Macroprudential restrictions on household lending

Pursuant to the first paragraph of Article 31 of the Bank of Slovenia Act (Official Gazette of the Republic of Slovenia, Nos. 72/06 [official consolidated version], 59/11, 55/17 and 5/18), and Articles 4, 17 and 19 of the Macroprudential Supervision of the Financial System Act (Official Gazette of the Republic of Slovenia, No. 100/13), the Governing Board of the Bank of Slovenia has passed the following: Regulation on macroprudential restrictions on household lending.

In light of the increased risks to financial stability inherent in the excessive growth in consumer lending, the Bank of Slovenia is introducing binding macroprudential restrictions on household lending. The aim of the measure is mitigating and preventing excessive credit growth and excessive leverage. The regulation applies to banks, savings banks, branches of Member State banks and branches of third-country banks in Slovenia (hereinafter: banks). The restrictions enter into force on 1 November 2019.

The regulation sets out two binding macroprudential instruments:

(a) a cap on the ratio of the annual debt servicing costs to the consumer’s annual income (DSTI) when the loan agreement is concluded,

(b) limits on maturity,

and a non-binding macroprudential instrument:

(c) a recommendation with regard to a cap on the ratio of the amount of a credit agreement for residential real estate to the value of the real estate pledged as collateral (LTV) when the credit agreement is concluded.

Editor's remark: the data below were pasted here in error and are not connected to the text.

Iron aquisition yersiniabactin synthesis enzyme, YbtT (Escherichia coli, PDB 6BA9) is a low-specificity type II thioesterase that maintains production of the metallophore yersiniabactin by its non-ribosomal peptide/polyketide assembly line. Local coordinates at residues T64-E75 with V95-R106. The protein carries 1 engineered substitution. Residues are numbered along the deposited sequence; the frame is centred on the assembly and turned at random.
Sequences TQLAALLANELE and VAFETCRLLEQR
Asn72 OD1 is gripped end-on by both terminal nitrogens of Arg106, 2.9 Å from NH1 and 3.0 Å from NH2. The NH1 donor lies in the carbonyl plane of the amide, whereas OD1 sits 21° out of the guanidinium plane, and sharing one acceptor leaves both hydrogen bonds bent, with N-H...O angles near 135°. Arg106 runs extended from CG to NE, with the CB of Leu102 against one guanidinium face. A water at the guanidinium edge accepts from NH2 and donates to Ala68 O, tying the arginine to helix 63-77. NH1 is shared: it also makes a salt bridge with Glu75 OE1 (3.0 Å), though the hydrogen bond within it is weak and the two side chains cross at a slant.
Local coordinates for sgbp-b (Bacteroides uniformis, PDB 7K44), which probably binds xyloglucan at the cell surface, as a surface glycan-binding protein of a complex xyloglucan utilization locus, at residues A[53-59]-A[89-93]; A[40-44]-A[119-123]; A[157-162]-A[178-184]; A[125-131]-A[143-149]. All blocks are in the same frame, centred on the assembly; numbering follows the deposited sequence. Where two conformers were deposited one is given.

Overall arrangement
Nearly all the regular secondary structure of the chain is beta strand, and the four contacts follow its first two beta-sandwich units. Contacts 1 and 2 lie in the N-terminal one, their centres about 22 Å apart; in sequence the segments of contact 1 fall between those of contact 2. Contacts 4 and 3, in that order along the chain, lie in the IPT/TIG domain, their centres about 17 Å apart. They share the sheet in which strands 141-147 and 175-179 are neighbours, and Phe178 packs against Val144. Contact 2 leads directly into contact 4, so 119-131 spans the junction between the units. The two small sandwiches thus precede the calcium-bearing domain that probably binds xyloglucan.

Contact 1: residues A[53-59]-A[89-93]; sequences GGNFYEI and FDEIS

Through these two macroprudential instruments the Bank of Slovenia is applying binding minimum credit standards to housing loans and consumer loans, although banks are still responsible for assessing the creditworthiness of the borrower themselves, and are responsible for the take-up of the risks inherent in newly approved loans.

Cap on DSTI

The cap on DSTI applies to all household loans (consumer loans and housing loans). The DSTI ratio is calculated as follows:

The annual total debt servicing costs include the costs of servicing the loan that is the subject of the new credit agreement, and the amounts of all other outstanding credit agreements, including lease agreements, other than debts related to credit cards and credit limits. The consumer’s annual net income includes earnings from all income sources defined by the law governing personal income tax that are not exempted from attachment, with the exception of one-off and occasional earnings (e.g. jubilee benefits and extraordinary bonuses).

The cap on DSTI instrument sets the highest allowed DSTI. It depends on the consumer’s income, and the make-up of the household. When a new credit agreement is concluded, the DSTI ratio (at a monthly level) may not exceed:

a) 50% for net monthly income of no more than twice the minimum gross wage, and

b) 67% for the portion of the net monthly income that exceeds twice the minimum gross wage.